College Students Rebuild Oregon's Economy One Mentee at a Time

posted Jul 2, 2012, 10:51 AM by Unknown user   [ updated Aug 1, 2012, 4:36 PM ]
Oregon ranks 49th out of 50 states for college-going rates of high school graduates (National Center for Higher Education Management). Of those that pursue higher education, just over half complete. Each year, 40% of Oregon’s college students leave before earning a degree. The cost to Oregon is $35 million in lost income and taxes.

The impact of this hits hard, as we know a vibrant economy is dependent on a strong, educated workforce. To secure Oregon’s future, Oregon Campus Compact (ORCC) is committed to supporting college success. Those least likely to attend and complete college are first generation, low-income, and underrepresented students. To navigate the challenges they face, ORCC provides resources to campuses to increase degree attainment.

Through the ORCC AmeriCorps Retention Project, Retention Project members are awarded to campuses to develop mentoring programs for at-risk students. College student mentors serve as role models for middle and high school students as well as college student mentees by providing guidance and an example of academic success.

Academia has embraced mentoring as an effective way to support degree attainment based on current research. Studies show that mentoring creates reciprocal benefits for the mentor and mentee, increasing retention rates and likelihood of graduation of everyone in the mentoring relationship (Campus Compact).

From 2011-2012, ORCC placed ten Retention Project members on ten college campuses across Oregon. Now completing their term of service, campuses are saying goodbye and reflecting on what’s been accomplished.

The ORCC Retention Project Team 2011-2012

Through mentor programs that create access to college, high school students previously identified as at-risk of dropping out have found a reason to graduate and are thinking about their future. A high school staff member working with the Retention Project has seen significant changes amongst students.

“Mentees are enjoying their time with their mentors as well as learning from the [college] activities provided. They express much enthusiasm about the college mentors, and constantly ask counselors when they can come visit [the college].”

For campuses supporting at-risk college students, the results have been astounding, “As a non-traditional, first-generation minority student, wife and mother of two, I still remember the struggles I endured just to make it through my first term, let alone my first year of college. I was lucky to have wonderful mentors who taught me to not only excel academically, but also be a well-rounded and genuinely happy person.”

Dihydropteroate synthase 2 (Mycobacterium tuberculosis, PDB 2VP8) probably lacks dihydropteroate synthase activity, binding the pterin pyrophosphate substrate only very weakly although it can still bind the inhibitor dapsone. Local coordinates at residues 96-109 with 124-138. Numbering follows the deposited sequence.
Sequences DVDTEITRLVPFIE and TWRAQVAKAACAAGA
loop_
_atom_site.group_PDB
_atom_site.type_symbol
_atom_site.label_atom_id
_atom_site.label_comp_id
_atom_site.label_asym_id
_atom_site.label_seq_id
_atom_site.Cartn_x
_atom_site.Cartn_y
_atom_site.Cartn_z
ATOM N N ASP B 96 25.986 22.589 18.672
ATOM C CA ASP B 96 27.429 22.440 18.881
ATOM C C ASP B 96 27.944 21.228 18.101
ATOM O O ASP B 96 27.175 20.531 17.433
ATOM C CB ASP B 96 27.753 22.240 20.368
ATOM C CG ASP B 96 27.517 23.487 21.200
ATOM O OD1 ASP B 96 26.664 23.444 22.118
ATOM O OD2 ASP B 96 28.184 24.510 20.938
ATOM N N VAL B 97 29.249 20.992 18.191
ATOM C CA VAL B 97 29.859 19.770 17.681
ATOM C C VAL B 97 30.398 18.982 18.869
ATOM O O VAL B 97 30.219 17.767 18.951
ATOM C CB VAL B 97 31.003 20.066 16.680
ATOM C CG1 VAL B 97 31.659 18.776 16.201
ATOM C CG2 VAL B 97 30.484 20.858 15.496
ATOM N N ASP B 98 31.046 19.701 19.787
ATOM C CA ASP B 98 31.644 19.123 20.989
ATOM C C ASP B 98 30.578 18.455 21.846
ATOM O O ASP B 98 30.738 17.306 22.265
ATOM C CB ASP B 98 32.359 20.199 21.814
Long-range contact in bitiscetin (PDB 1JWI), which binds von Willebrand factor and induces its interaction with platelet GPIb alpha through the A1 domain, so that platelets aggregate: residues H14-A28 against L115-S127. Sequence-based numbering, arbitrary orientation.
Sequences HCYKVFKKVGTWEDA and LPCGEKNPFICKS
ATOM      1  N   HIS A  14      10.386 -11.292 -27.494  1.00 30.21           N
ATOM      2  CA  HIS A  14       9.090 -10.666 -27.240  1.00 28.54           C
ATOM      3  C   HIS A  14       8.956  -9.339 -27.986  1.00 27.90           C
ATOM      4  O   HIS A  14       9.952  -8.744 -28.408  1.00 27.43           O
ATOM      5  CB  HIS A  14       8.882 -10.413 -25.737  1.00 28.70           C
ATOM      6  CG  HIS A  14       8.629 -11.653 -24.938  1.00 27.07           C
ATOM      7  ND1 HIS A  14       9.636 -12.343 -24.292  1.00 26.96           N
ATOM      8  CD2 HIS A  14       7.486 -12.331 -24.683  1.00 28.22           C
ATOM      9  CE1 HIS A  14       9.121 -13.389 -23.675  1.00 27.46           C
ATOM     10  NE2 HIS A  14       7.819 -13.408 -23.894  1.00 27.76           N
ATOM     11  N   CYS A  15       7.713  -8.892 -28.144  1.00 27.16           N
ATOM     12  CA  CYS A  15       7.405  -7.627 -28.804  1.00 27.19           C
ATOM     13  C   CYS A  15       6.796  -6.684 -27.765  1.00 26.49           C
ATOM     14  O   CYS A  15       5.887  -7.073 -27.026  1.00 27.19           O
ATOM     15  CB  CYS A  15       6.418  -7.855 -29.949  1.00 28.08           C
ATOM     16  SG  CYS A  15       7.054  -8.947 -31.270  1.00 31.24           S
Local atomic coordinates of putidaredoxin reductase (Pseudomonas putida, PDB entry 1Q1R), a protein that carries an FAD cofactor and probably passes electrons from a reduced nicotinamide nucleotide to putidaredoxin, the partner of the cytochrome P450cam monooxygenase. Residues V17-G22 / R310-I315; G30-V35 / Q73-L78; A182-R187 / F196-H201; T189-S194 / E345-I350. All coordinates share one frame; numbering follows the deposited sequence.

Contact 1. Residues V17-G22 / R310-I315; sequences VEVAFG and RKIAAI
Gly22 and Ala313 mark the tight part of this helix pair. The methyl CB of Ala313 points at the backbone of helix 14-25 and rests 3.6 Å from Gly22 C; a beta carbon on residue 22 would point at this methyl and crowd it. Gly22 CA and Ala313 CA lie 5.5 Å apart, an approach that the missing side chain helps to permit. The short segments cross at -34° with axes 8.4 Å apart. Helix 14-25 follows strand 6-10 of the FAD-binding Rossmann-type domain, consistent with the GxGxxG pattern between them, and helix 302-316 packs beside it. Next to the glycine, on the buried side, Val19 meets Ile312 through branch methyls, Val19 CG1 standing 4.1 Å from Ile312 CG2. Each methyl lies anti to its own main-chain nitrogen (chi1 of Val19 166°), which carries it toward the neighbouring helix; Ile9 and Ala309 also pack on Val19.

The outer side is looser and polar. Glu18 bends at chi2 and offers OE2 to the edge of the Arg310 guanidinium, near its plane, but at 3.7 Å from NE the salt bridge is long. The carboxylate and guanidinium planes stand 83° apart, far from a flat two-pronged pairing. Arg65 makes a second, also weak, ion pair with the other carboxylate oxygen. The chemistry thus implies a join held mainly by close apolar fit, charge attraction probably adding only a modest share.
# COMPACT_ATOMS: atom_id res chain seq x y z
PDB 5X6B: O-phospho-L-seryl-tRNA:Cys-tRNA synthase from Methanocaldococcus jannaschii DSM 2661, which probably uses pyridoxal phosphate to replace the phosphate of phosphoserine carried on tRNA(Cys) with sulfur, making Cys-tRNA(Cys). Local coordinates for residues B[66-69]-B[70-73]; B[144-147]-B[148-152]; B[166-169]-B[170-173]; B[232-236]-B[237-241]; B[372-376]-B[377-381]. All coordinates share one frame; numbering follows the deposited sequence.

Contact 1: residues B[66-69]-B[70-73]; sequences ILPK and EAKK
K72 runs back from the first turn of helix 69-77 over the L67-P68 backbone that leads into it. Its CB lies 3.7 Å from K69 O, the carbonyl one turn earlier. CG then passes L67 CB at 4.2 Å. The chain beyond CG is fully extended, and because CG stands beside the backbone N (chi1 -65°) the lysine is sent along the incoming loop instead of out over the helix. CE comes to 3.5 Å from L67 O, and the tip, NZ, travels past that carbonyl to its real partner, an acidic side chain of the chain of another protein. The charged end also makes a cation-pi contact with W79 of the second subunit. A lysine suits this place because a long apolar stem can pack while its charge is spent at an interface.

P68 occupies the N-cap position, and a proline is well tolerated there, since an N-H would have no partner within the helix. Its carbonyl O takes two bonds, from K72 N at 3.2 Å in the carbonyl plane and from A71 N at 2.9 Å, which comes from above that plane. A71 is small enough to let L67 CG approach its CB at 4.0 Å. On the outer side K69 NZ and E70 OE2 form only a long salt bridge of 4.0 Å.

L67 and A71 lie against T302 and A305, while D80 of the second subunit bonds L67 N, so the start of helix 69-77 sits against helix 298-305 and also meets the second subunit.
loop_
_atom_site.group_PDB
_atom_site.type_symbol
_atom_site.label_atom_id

Through the Retention Project’s mentor program, this student became a leader, community-builder, and mentor to other students. She goes on to say, “I have been accepted into Portland State University’s Graduate School of Education to earn a master of science in Leadership for Sustainability Education. My goals include helping to create and maintain curriculum and programs that support multicultural perspectives and cultural diversity for all students while continuing to be a mentor.”

The Retention Project has had this effect on campuses throughout Oregon. Preliminary numbers show this year’s members:
  • Recruited, trained, and supported over 300 mentors.
  • Coordinated mentors to serve over 1,900 mentees.
  • Supported upwards of 22,500 hours of mentoring.
  • Organized special events where volunteers served over 9,800 hours.
Today, only 36% of Oregon adults have an associate degree or higher (Complete College). By 2020, it’s projected that 67% of jobs will require a career certificate or college degree. In order to keep our state’s economy robust, we must educate and train Oregon’s workforce. With campuses across the state working to increase access and success, ORCC is proud to be a part of the effort driving Oregon’s economy forward. As the Retention Project continues, we look forward to evaluating data that will illustrate the program’s impact on college completion in Oregon.

Congratulations to the 2011-2012 ORCC Retention Project Members!
Chemeketa Community College, Rachel Hirsch
Concordia University, Amy Dickerson
George Fox University, Violet Read
Lewis & Clark College, Gabe Montes de Oca
Linfield College, Hilda Escalera
Oregon State University, Sarah McConnel
Portland State University, Rita Stacy
Southern Oregon University, Lacey Hunter
Warner Pacific College, Jael Chambers
Western Oregon University, William Saguil

The ORCC Retention Project is a partnership between Washington Campus Compact and ORCC. To learn more about Oregon’s AmeriCorps Retention Project and how your campus can host a member contact VISTA and Retention Project Coordinator Signe Bishop at